Changing the parties to a mortgage loan
At a certain point in your life, for various circumstances, you might be interested in changing the parties to a mortgage loan you arranged with someone else.
For example, with your ex-partner. You bought a house together years back, but now only one of you wants to keep it and continue paying the mortgage.
Under such circumstances it’s normal to consider going to your bank and requesting that the parties to the loan be changed. This can be achieved by novating the loan contract, but you should know that it’s not always possible.
What is a novation?
A novation consists of changing some of the mortgage loan’s terms and conditions after it was arranged. Changing the personal guarantees, i.e. changing the parties to the loan, is one of the possible amendments under Law 2/1994 of 30 March 1994, provided you reach an agreement with your bank. It must be documented in a public deed.
Is the bank required to change the parties to the loan?
Banks are not required to change the parties to a loan as this amendment is part of their business and risk-taking policy.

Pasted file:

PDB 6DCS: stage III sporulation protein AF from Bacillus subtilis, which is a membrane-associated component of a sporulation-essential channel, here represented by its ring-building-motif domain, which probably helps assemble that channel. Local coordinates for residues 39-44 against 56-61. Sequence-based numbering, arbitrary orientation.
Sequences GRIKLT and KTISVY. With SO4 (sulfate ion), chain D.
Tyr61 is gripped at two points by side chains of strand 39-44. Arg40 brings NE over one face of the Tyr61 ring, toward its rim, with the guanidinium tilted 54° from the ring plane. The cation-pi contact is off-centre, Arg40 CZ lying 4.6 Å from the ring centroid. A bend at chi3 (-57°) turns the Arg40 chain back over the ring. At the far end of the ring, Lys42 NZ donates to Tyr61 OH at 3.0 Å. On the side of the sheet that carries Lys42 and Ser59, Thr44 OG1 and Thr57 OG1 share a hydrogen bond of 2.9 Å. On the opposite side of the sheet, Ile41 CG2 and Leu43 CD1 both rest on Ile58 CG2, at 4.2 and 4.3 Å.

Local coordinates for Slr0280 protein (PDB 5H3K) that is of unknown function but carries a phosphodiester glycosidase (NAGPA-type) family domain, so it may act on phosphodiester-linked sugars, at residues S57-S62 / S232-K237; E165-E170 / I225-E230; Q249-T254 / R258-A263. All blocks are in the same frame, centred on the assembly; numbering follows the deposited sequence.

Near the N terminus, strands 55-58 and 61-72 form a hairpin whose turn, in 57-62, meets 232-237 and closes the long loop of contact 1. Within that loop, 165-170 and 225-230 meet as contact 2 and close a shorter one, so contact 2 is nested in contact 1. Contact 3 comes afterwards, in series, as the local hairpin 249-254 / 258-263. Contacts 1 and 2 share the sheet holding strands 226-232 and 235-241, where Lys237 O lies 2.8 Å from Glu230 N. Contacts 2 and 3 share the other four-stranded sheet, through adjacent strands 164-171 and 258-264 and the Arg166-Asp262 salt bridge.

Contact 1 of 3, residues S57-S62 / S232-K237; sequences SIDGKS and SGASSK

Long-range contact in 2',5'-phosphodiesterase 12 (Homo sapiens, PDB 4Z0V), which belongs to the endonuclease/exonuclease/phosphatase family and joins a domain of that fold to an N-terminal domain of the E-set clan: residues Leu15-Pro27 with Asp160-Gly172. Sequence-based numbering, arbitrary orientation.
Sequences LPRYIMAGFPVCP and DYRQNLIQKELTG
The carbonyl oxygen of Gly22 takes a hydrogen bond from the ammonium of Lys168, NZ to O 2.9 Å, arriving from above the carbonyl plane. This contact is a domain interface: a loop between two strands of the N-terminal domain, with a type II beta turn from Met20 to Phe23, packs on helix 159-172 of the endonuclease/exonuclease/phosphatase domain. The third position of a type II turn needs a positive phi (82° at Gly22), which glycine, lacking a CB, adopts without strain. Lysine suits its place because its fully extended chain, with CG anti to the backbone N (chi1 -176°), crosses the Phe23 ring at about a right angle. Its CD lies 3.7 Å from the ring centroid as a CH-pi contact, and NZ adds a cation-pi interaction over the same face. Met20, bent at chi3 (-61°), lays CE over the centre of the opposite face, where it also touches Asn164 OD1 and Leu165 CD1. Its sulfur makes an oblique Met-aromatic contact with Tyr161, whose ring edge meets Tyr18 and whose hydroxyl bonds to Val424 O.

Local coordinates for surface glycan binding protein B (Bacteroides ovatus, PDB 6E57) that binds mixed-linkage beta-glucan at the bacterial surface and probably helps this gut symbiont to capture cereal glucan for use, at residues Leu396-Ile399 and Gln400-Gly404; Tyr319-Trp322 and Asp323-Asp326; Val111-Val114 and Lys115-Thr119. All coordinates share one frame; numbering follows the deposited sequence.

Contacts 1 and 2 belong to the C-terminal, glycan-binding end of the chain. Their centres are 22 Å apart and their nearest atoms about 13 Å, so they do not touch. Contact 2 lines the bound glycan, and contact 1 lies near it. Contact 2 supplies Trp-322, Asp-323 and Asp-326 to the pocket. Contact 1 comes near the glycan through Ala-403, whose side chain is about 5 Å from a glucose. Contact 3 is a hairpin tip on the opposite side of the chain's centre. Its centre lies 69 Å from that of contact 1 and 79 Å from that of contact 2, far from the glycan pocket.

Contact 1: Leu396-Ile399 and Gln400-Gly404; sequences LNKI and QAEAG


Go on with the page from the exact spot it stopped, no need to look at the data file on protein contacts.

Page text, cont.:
By removing from the public deed one of the parties to the mortgage loan contract, the payment guarantees that the bank considered to extend the financing under certain terms and conditions diminish.
Your current credit standing could also be better than when you applied for the mortgage. In any event, to reach an agreement the bank may require further protection, such as an additional party to the loan agreement with a sound credit standing or a guarantee. It could also amend your financing conditions.
Does this change cost anything?
Your bank may charge you a novation fee provided it’s stipulated in the contract. This fee is generally calculated as a percentage of the loan’s outstanding amount.
The bank may also ask you to get the house appraised again to ascertain its up-to-date expected value. In principle, you would have to pay for this appraisal.
What documentation must the bank provide you?
If the contract is ultimately novated, your bank must provide you with the pre-contractual information documents called the European Standardised Information Sheet (ESIS) and the Standardised Warning Sheet (FiAE by its Spanish abbreviation), in addition to the other mandatory pre-contractual information, at least ten calendar days before signing the novation of the contract.
Lastly, you should know that, from then on, the Law regulating real estate credit agreements will apply to your loan contract.